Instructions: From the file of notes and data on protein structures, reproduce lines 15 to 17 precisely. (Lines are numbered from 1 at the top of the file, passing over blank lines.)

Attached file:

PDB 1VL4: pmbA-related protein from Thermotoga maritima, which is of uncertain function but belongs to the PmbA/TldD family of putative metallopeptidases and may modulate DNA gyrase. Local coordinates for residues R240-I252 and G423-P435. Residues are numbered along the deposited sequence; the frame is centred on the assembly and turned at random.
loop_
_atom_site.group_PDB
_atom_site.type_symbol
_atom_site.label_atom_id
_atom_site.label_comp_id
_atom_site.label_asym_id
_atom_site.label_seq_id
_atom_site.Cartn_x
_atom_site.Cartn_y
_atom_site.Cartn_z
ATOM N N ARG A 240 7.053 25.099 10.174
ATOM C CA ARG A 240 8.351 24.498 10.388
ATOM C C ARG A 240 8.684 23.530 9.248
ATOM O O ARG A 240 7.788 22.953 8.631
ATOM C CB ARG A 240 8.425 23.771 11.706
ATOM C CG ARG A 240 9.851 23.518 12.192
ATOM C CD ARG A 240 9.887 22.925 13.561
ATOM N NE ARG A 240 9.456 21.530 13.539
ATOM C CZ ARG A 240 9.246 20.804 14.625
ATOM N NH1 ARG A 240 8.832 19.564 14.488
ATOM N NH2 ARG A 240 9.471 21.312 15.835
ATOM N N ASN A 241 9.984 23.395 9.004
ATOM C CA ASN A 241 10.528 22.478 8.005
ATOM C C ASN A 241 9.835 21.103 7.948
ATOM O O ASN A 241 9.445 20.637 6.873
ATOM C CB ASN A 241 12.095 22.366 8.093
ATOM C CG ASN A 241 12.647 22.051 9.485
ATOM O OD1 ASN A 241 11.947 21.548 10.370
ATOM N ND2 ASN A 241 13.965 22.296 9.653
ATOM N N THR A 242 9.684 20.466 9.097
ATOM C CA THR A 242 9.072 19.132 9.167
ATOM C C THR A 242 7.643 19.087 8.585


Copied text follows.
ATOM O O ARG A 240 7.788 22.953 8.631
ATOM C CB ARG A 240 8.425 23.771 11.706
ATOM C CG ARG A 240 9.851 23.518 12.192